After years of impoverishment, Guyana is suddenly on the verge of prosperity. Since 2015, a consortium led by ExxonMobil has developed at least 10 deepwater oil wells off Guyana’s shores, with a combined productive capacity of around 750,000 barrels per day. Exploration is ongoing, with most experts anticipating the country’s oil reserves will exceed the current estimate of 5 billion barrels. One way to grasp the magnitude of these discoveries is that in 10 years, Guyana, with a population of slightly less than 800,000, could pump nearly a barrel of oil per person each day—more production on a per capita basis than Saudi Arabia today.
Still, there are unrealistic expectations. Take the prediction of Guyana’s minister of natural resources that, thanks to an oil-backed sovereign wealth fund in the works, “Each Guyanese is going to be a US-dollar millionaire, or worth that, in a few years.” Of course, the spectrum of disasters linked to sudden oil windfalls, from Angola to Nigeria to next-door Venezuela, suggests otherwise. The oil curse hangs over Guyana, with risks of inflation, corruption and inequality, among other things. Apparently aware of these traps, the government has not saddled itself with excessive borrowing ahead of the likely surge in petrodollars.
Yet disputes over how to manage this budding oil industry have spilled into Guyanese politics, with a vote of no confidence in President David Granger in late December, driven by a backlash over how his government handled oil contracts. “They sold our patrimony” to ExxonMobil, opposition leader Bharrat Jagdeo of the People’s Progressive Party said of Granger’s government. Although the vote triggered new elections within three months, the government is challenging it in court, adding to the political uncertainty.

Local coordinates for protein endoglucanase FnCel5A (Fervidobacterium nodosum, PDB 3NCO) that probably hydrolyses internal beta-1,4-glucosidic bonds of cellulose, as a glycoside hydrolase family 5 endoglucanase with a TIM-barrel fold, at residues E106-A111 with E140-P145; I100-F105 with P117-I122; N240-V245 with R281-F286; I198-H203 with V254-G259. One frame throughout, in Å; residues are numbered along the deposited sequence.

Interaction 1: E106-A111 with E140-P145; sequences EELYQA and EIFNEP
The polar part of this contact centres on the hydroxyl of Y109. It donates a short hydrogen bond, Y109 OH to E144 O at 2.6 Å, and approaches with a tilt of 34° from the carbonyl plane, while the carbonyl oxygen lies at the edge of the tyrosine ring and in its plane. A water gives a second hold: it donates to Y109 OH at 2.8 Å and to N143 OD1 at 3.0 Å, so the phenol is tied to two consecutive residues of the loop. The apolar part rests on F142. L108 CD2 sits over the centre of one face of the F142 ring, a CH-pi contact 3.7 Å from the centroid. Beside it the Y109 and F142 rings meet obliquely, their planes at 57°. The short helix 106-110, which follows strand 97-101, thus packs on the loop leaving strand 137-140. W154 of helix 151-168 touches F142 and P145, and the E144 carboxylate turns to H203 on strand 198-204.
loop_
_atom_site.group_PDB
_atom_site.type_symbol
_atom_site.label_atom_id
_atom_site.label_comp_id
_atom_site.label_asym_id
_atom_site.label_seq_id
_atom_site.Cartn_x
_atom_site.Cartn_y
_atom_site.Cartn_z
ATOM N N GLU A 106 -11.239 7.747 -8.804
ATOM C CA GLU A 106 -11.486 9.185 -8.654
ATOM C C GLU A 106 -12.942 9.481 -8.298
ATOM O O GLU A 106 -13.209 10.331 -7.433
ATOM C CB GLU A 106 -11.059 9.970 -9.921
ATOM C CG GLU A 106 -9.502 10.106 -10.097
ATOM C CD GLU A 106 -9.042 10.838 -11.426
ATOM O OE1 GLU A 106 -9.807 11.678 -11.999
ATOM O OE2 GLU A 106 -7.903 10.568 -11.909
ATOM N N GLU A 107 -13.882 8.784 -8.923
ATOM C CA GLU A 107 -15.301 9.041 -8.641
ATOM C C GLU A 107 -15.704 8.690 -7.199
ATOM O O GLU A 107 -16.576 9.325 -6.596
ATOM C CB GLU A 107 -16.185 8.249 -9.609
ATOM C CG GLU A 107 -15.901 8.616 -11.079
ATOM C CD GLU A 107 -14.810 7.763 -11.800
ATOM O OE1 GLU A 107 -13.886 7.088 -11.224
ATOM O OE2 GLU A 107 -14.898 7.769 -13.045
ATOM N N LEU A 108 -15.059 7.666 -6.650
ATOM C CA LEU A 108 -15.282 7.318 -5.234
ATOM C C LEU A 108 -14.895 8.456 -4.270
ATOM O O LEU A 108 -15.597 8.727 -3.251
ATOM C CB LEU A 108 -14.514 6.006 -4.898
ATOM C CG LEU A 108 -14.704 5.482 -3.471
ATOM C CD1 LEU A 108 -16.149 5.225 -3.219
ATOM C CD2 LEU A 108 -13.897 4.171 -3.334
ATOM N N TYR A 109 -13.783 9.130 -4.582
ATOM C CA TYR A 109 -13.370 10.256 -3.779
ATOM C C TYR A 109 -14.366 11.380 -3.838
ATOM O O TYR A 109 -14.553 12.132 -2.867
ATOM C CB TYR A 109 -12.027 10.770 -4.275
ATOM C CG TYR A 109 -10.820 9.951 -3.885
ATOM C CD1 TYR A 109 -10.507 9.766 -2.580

The discovery of oil, it was initially thought, might provide a remedy for one of South America’s poorest countries. Now there are fears not only about the possible economic dislocations of the oil boom, but its corrosive effects on the political and social fabric of a country with a history of racial divisions.
There are good reasons for concern. Membership in Guyana’s major political parties is mainly along ethnic lines, a legacy of its colonial history. The People’s Progressive Party, or PPP, which was in power from 1992 to 2015, is mainly comprised of Indo-Guyanese, while Afro-Guyanese dominate the People’s National Congress, which is a key member of the Partnership for Unity coalition that Granger headed when he won the presidency four years ago. Once elected, political parties have a tremendous advantage in perpetuating their stay in office, as the PPP did. Whichever party is in power when the oil revenues start coming in is likely to expand its patronage network to do just that.
That is why oil has raised the political stakes. Well before December’s no-confidence vote, the opposition was questioning the agreements between Granger’s government and ExxonMobil, calling them unusually favourable to the energy giant and demanding more transparency. An US$18 million signing bonus was channelled to Guyanese officials, the opposition alleged—which turned out to be true, although Exxon Mobil claimed the payment was standard industry practice “in many petroleum agreements.” The production sharing agreement entitles Guyana to a 2 per cent royalty on gross earnings, with the crude volume evenly split, but only after ExxonMobil recoups its operational costs from oil sales, capped at 75 per cent of total monthly production. Even the IMF considered the deal to be exceedingly generous to Exxon Mobil and advised the government to negotiate a higher share of crude proceeds and a more progressive tax regime in subsequent agreements.